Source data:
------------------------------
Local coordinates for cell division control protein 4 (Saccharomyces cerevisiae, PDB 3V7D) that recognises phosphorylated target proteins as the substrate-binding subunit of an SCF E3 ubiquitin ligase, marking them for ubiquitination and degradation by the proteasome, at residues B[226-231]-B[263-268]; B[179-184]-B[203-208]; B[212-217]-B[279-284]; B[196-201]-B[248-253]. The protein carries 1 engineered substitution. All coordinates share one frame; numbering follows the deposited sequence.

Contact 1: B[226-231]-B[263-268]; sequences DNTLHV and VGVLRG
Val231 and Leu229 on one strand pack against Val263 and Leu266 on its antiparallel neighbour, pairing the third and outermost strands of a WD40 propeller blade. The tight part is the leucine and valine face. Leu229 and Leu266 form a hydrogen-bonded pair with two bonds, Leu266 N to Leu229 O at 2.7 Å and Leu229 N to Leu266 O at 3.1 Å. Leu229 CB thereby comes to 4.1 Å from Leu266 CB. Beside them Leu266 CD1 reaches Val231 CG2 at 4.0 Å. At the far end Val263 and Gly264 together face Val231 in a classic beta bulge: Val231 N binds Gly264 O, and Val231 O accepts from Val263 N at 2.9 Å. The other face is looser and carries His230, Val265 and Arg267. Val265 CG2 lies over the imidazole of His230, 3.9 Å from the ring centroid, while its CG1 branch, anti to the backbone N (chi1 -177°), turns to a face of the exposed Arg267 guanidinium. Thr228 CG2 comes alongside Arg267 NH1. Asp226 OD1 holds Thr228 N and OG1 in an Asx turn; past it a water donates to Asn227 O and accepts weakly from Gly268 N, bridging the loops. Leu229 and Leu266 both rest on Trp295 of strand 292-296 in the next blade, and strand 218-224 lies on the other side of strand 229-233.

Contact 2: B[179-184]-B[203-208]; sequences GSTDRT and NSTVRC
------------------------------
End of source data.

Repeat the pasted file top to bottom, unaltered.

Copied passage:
Local coordinates for cell division control protein 4 (Saccharomyces cerevisiae, PDB 3V7D) that recognises phosphorylated target proteins as the substrate-binding subunit of an SCF E3 ubiquitin ligase, marking them for ubiquitination and degradation by the proteasome, at residues B[226-231]-B[263-268]; B[179-184]-B[203-208]; B[212-217]-B[279-284]; B[196-201]-B[248-253]. The protein carries 1 engineered substitution. All coordinates share one frame; numbering follows the deposited sequence.

Contact 1: B[226-231]-B[263-268]; sequences DNTLHV and VGVLRG
Val231 and Leu229 on one strand pack against Val263 and Leu266 on its antiparallel neighbour, pairing the third and outermost strands of a WD40 propeller blade. The tight part is the leucine and valine face. Leu229 and Leu266 form a hydrogen-bonded pair with two bonds, Leu266 N to Leu229 O at 2.7 Å and Leu229 N to Leu266 O at 3.1 Å. Leu229 CB thereby comes to 4.1 Å from Leu266 CB. Beside them Leu266 CD1 reaches Val231 CG2 at 4.0 Å. At the far end Val263 and Gly264 together face Val231 in a classic beta bulge: Val231 N binds Gly264 O, and Val231 O accepts from Val263 N at 2.9 Å. The other face is looser and carries His230, Val265 and Arg267. Val265 CG2 lies over the imidazole of His230, 3.9 Å from the ring centroid, while its CG1 branch, anti to the backbone N (chi1 -177°), turns to a face of the exposed Arg267 guanidinium. Thr228 CG2 comes alongside Arg267 NH1. Asp226 OD1 holds Thr228 N and OG1 in an Asx turn; past it a water donates to Asn227 O and accepts weakly from Gly268 N, bridging the loops. Leu229 and Leu266 both rest on Trp295 of strand 292-296 in the next blade, and strand 218-224 lies on the other side of strand 229-233.

Contact 2: B[179-184]-B[203-208]; sequences GSTDRT and NSTVRC